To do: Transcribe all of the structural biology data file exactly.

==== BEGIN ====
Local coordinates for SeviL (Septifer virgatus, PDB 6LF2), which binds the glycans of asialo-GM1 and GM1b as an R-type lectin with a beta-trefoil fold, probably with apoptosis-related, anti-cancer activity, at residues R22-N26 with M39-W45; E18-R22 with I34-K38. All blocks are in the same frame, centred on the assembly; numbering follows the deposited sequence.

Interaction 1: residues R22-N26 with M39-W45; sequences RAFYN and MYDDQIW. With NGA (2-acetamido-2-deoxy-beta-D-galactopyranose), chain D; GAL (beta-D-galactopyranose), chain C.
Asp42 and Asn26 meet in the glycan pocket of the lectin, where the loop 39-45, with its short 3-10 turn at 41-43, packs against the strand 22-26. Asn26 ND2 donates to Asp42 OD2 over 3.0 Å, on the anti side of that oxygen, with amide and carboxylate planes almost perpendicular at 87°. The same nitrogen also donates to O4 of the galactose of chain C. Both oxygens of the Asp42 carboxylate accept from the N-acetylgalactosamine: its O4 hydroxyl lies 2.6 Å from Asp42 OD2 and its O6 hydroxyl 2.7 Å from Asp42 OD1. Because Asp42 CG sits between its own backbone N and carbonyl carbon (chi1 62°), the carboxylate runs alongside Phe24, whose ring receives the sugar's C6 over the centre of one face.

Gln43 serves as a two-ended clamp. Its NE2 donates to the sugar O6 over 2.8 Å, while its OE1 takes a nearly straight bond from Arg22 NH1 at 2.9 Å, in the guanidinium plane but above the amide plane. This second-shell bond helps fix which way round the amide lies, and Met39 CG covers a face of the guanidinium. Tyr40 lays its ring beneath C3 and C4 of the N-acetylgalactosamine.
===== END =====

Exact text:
Local coordinates for SeviL (Septifer virgatus, PDB 6LF2), which binds the glycans of asialo-GM1 and GM1b as an R-type lectin with a beta-trefoil fold, probably with apoptosis-related, anti-cancer activity, at residues R22-N26 with M39-W45; E18-R22 with I34-K38. All blocks are in the same frame, centred on the assembly; numbering follows the deposited sequence.

Interaction 1: residues R22-N26 with M39-W45; sequences RAFYN and MYDDQIW. With NGA (2-acetamido-2-deoxy-beta-D-galactopyranose), chain D; GAL (beta-D-galactopyranose), chain C.
Asp42 and Asn26 meet in the glycan pocket of the lectin, where the loop 39-45, with its short 3-10 turn at 41-43, packs against the strand 22-26. Asn26 ND2 donates to Asp42 OD2 over 3.0 Å, on the anti side of that oxygen, with amide and carboxylate planes almost perpendicular at 87°. The same nitrogen also donates to O4 of the galactose of chain C. Both oxygens of the Asp42 carboxylate accept from the N-acetylgalactosamine: its O4 hydroxyl lies 2.6 Å from Asp42 OD2 and its O6 hydroxyl 2.7 Å from Asp42 OD1. Because Asp42 CG sits between its own backbone N and carbonyl carbon (chi1 62°), the carboxylate runs alongside Phe24, whose ring receives the sugar's C6 over the centre of one face.

Gln43 serves as a two-ended clamp. Its NE2 donates to the sugar O6 over 2.8 Å, while its OE1 takes a nearly straight bond from Arg22 NH1 at 2.9 Å, in the guanidinium plane but above the amide plane. This second-shell bond helps fix which way round the amide lies, and Met39 CG covers a face of the guanidinium. Tyr40 lays its ring beneath C3 and C4 of the N-acetylgalactosamine.